I was in my early twenties when I first attended an ecumenical service which was arranged by a group of city centre churches. All six churches had signed a covenant which had great aspirations for unity. The main manifestation of this group was occasional gatherings in each other’s churches. So every couple of months we would move to a different church on a Sunday evening.
During my whole time as part of this group I cannot say that I actually learned anything of the traditions of the other churches and communities. The problem was that the worship was nebulous. In an aim to try to meet the needs of every community the worship didn’t reflect anything of anyone’s tradition. We aimed for something which would unite us and what we achieved the lowest common denominator.
Several years later as a curate in another town I encountered a near identical situation. When I suggested it would be better for each host church to provide the worship that was their norm I was gently admonished as if I had expressed some form of heresy. The monthly Sunday evenings had become something of a sacred cow.
In both contexts the worship was dull and attracted the same people. It was hard to get people in my own parish to be enthusiastic about it because they perceived the whole thing as uninspiring and achieving little.
Is Ecumenism dead?
Our shallow attempt at expressing unity was also undermined by the drifting of certain communities and traditions from Christian orthodoxy. The prospect of full corporate ecumenism was growing into a much more distant reality with every new innovation that some communities seemed desperate to chase after. Most of those who attended did so out of sense of loyalty, obligation and duty.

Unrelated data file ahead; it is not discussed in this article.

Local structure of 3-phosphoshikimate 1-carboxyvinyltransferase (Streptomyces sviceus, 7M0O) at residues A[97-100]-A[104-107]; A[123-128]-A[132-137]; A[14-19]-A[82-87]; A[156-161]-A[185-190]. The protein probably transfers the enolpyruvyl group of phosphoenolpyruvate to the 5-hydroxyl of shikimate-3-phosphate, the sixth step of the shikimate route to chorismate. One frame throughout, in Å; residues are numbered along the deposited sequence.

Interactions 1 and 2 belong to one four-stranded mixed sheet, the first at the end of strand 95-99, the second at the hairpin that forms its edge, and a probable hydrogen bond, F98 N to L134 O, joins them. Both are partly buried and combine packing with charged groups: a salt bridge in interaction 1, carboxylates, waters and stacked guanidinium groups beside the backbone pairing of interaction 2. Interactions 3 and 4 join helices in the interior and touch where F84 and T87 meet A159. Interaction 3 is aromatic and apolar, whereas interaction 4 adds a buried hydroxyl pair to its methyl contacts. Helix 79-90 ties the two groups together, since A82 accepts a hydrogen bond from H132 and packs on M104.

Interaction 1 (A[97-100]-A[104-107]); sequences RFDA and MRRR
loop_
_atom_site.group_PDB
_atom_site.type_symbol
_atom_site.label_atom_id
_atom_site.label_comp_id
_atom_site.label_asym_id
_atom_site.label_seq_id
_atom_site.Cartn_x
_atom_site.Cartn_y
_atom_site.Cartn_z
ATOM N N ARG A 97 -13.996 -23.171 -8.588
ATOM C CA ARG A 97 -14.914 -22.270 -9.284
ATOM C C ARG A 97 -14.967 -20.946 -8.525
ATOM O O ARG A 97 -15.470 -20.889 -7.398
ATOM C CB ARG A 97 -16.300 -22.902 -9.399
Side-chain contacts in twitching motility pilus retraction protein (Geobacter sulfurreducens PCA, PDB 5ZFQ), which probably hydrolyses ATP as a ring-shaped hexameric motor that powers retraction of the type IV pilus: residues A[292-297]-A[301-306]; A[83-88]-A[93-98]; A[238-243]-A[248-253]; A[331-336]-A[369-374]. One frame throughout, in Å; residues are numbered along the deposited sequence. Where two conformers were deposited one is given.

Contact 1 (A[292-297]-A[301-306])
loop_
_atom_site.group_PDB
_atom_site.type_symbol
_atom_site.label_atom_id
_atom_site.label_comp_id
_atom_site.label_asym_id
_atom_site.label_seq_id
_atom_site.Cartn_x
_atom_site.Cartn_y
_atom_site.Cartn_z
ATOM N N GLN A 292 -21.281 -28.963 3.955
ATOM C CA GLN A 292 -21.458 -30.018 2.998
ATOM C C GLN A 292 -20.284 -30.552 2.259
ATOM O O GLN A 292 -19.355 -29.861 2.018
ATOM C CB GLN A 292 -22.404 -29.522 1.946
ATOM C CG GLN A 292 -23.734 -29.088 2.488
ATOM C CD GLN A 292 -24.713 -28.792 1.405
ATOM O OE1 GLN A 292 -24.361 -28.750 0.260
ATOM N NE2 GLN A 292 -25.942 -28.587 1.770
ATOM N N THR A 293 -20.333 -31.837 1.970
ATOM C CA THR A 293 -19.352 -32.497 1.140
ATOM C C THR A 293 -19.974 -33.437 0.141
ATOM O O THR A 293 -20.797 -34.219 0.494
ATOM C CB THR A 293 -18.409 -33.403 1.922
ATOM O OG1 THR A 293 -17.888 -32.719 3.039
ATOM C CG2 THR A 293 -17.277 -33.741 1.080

I remember one particularly liberal minister speaking strongly and compelling about the urgency of unity. Despite this, his conviction seemed shallow because his own vocal stance on the ordination of women and gay marriage were making his aspirations for ecumenism more of impossibility than ever before. He didn’t seem to be able to join up those particular dots.
I began to realise that despite our joint services, covenants and Good Friday walks of witness, very few people actually meant it. What we did was full of hollow gestures. There were positives, such as actually knowing each other, but our impact was a fraction of what it should have been.
A way forward
Today I am involved in a very friendly Churches Together group but I still struggle to encourage parishioners to attend. I calculated that during the Week of Prayer for Christian Unity less than 8% of my regular congregation actually attended any of the services. This was despite my efforts to drum up support.
There does however seem to be a new way emerging. Up and down the country churches are beginning to work together in far more practical ways. In my local town, churches of every description are cooperating to provide food banks, homeless shelters, Street Pastors, a community café and a day centre for homeless and poorly housed people. Regular unity services have largely been abandoned in exchange for joint practical action. This seems to be a far more sensible and meaningful approach.
Rather than pretending to be unified, churches can become closer by having a common aim in serving the community. This proves that local friendships can be forged without having to sit through something dull in a cold and damp church that makes us miss Countryfile.
As welfare and community services face ever increasing cutbacks there is exiting an opportunity for ecumenism to step into the breach. Placing our energies here will do far more good and says far more about our relationship with each other.
Churches are in a well placed to recognise needs within the community. This will be far more positive and lasting that chasing after something which for the moment seems impossibility.
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